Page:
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Mass hysteria — other names include collective hysteria, Mass Psychogenic Illness, or collective obsessional behavior — is the sociopsychological phenomenon of the manifestation of the same or similar hysterical symptoms by more than one person.[1][2] A common manifestation of mass hysteria occurs when a group of people believe they are suffering from a similar disease or ailment.[3]

Contents

Characteristics

Mass hysteria typically begins when an individual becomes ill or hysterical during a period of stress.[4] After this initial individual shows symptoms, others begin to manifest similar symptoms, typically nausea, muscle weakness, fits or headache.[5]

The features of mass hysteria include no plausible cause found, ambiguous symptoms, rapid escalation of cases - often spread by line of sight - and rapid remission of symptoms. Demographically, cases are higher in females and those with greater use of medical services. Other factors that contribute to the severity of the symptoms and spread are protective clothing worn by emergency services and mistaken or misleading investigations.

Sightings of religious miracles are often attributed to mass hysteria.[3]

Specific examples

In 2009 in Fort Worth, Texas, 34 people were sent to the hospital after they complained about having symptoms when they mistakenly thought they had been exposed to carbon monoxide.[6]

In 2008 in Tanzania, about 20 female school pupils began to faint in a schoolroom, collapsing to the floor and losing consciousness, while others after witnessing this sobbed, yelled and ran around the school. A local education officer was quoted in news reports saying that such events are "very common here".[2]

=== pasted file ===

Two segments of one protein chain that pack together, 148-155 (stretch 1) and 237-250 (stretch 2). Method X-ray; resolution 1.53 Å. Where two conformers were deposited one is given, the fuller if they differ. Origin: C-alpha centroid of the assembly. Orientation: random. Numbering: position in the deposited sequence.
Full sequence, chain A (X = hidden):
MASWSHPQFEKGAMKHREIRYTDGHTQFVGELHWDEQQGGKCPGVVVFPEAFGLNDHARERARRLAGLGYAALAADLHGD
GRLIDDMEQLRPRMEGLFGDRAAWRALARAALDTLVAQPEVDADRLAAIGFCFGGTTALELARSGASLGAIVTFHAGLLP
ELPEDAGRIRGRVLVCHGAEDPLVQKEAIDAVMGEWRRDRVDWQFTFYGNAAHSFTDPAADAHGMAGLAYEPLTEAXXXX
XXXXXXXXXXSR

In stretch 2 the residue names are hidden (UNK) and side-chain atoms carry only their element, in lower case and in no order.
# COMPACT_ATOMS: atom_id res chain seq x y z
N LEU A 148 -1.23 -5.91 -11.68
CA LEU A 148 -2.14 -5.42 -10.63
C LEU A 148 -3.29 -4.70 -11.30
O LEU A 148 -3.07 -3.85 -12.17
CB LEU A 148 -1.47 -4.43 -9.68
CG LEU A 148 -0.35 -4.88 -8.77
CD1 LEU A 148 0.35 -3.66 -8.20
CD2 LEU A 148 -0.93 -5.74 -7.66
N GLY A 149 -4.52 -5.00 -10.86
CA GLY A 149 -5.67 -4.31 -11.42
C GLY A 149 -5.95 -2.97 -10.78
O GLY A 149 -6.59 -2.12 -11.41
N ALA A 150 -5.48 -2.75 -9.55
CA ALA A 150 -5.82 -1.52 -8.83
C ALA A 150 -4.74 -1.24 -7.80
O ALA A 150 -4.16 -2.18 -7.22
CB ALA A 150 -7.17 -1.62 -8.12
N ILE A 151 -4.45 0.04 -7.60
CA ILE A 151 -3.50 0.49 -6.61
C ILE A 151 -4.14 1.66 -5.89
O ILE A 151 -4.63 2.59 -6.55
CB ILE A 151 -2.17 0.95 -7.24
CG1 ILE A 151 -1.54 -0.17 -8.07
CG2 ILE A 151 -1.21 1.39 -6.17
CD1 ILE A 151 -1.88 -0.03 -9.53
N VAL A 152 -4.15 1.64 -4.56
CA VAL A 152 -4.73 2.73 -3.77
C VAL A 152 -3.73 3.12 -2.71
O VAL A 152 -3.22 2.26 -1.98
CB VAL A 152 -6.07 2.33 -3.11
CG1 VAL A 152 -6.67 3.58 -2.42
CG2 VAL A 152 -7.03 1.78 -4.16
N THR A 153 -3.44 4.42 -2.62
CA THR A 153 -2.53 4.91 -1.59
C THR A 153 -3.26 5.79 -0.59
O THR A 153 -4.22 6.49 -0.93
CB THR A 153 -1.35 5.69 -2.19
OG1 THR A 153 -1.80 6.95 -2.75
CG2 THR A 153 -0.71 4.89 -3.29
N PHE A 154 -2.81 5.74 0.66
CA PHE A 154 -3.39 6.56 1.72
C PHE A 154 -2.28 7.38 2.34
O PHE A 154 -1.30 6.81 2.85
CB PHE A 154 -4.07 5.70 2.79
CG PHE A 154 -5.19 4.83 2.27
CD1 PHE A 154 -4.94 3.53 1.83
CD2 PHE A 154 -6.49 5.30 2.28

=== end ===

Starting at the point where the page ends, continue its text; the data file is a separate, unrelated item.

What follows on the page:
See also

References

  1. ^ Bartholomew, Robert E.; Wessely, Simon (2002). "Protean nature of mass sociogenic illness: From possessed nuns to chemical and biological terrorism fears". British Journal of Psychiatry (Royal College of Psychiatrists) 180: 300-306. http://bjp.rcpsych.org/cgi/content/full/180/4/300. "Mass sociogenic illness mirrors prominent social concerns, changing in relation to context and circumstance. Prior to 1900, reports are dominated by episodes of motor symptoms typified by dissociation, histrionics and psychomotor agitation incubated in an environment of preexisting tension. Twentieth-century reports feature anxiety symptoms that are triggered by sudden exposure to an anxiety-generating agent, most commonly an innocuous odour or food poisoning rumours. From the early 1980s to the present there has been an increasing presence of chemical and biological terrorism themes, climaxing in a sudden shift since the 11 September 2001 terrorist attacks in the USA.".  
  2. ^ a b Waller, John (18 September 2008). "Falling down". The Guardian. http://www.guardian.co.uk/science/2008/sep/18/psychology. "The recent outbreak of fainting in a school in Tanzania bears all the hallmarks of mass hysteria, says John Waller. But what causes it and why is it still happening around the world today?"  
  3. ^ a b Mass Delusions and Hysterias / Highlights from the Past Millennium (Skeptical Inquirer May 2000)
  4. ^ Doubts raised over Melbourne airport scare. 27/04/2005. ABC News Online
  5. ^ ACSH > Health Issues >
  6. ^ Perfume sets off events in Fort Worth that put 34 in hospitals, Star-Telegram, July 29, 2009

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